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Re: [PEN-TEST] First step of a pen-test
From: H Carvey <keydet89 () YAHOO COM>
Date: Wed, 20 Sep 2000 10:11:39 -0000

What is the industry norm for _beginning_ a 
pen-test after the contract has been made? 

As others have said, it depends upon the scope of 
the work.  I prefer an internal (in-house) 
assessment, as it uncovers much more than a pen 

However, if the pen-test is what's called for, you 
need to develop a footprint of the system you're 
dealing with.  Keep in mind...there really is no 
such thing as an "industry norm".  Certain 
factors come into play, such as the scope of the 
contract (very important!!), what info you're 
given, etc.

Generally, the way I like to start my footprinting 
is with a multi-phase approach.  In the first 
phase, collect info from sources other than the 
target itself...Mark mentioned WHOIS and SEC/EDGAR 
searches.  This is a good way to get things like 
names, email addresses, phone numbers, addresses 
(some of which can be useful if social engineering 
is called for).  If you have access to a 
Lexis/Nexis account, you can find a lot out about 
the company, as well.

Search media sources for names of key individuals, 
and references to what the target's business 
is...what they do.

Do searches of public online databases...DogPile, 
Deja, etc.  If you have a domain name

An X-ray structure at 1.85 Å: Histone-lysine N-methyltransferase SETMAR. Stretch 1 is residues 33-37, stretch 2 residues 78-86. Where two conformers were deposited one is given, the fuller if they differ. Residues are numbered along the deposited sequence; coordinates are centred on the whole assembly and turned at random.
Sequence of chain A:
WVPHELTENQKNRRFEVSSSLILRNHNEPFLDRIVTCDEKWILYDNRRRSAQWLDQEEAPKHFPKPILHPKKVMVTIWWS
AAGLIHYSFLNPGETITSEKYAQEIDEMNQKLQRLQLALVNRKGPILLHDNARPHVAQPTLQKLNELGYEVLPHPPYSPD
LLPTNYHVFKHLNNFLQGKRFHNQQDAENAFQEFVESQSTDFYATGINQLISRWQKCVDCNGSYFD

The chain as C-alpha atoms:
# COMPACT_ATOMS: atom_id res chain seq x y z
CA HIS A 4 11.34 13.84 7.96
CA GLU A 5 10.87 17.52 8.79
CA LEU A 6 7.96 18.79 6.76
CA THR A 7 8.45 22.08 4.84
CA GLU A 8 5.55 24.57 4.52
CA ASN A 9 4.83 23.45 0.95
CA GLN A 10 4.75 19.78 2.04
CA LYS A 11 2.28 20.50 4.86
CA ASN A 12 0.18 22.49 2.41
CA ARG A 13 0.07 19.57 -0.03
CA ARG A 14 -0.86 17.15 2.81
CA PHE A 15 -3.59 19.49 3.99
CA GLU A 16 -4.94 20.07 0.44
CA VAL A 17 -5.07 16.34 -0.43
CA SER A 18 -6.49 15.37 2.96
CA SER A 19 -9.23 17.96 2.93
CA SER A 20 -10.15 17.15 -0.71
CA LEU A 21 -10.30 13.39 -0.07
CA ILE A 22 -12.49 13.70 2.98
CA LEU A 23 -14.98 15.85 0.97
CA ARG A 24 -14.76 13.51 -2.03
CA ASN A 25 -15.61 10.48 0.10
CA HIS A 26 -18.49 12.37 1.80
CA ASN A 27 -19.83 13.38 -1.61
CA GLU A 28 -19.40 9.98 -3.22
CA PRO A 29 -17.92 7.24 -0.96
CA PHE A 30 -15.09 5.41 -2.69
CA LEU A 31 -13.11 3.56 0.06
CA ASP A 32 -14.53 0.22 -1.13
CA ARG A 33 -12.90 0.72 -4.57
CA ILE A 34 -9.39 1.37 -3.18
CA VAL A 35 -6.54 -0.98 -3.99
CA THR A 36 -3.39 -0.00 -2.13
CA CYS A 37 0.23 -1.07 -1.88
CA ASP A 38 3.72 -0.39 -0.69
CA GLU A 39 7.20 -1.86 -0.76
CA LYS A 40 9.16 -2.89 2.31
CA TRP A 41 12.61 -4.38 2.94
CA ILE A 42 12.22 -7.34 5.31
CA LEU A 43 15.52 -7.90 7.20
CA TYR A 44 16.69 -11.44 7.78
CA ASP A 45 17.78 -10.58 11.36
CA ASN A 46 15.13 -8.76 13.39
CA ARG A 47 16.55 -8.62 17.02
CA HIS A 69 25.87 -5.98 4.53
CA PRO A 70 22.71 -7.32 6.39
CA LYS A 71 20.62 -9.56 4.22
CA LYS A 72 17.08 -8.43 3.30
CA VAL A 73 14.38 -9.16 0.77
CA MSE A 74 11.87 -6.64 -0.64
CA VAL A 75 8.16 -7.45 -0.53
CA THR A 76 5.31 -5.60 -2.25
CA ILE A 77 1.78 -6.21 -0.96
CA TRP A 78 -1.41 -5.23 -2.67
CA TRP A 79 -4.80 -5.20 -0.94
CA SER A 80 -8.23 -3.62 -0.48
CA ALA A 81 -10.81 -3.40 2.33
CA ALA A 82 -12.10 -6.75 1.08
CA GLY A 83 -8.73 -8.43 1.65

("example.com"), look for Usenet entries or even 
Web pages that contain "@example.com" or even any 
of the email addresses you've already collected.  
A good example is that the biotech industry has a 
web site based in the UK for trading company 
gossip back and forth.  Many posts contain valid 
email addresses.

Another example is that on 11 Nov '98, a telecomm 
company had a huge rollout...big full page ads in 
the papers as well as major space in Times Square 
and the subways of NY.  That day, someone posted 
on a telecomm newsgroup asking what the company 
was up to...the responses that followed contained 
detailed info, such as domain zone transfers, 
identification of multiple ISPs servicing the 
organization...all very useful to an attacker.  
Later searches also revealed that the person 
maintaining an online billing system was having 
trouble, and posted (from his company account) a 
complete description of the entire billing 
platform...machines, how many, what os's and 
applications, etc.

The point is that you can find a lot out about an 
organization without ever sending a packet 
anywhere near their systems.

Once you develop a profile in accordance with the 
contract (based on provided info, time, etc) you 
may then decide to move on toward active probing 
of the network.  Start small/slow...use nmap to 
perform stealth scans of only limited ranges of 
ports.  Attempt to identify systems by function, 
or some other criteria.  Once you have an idea of 
what types of machines you're dealing with, focus 
your attempts to gain access based on the system.  

Too many times you'll see someone just identify a 
range of IP addresses and plug them into ISS w/ a 
full profile.  Not elegant at all...very noisy...

Once you identify systems, you're well on your 

Just my $0.02...


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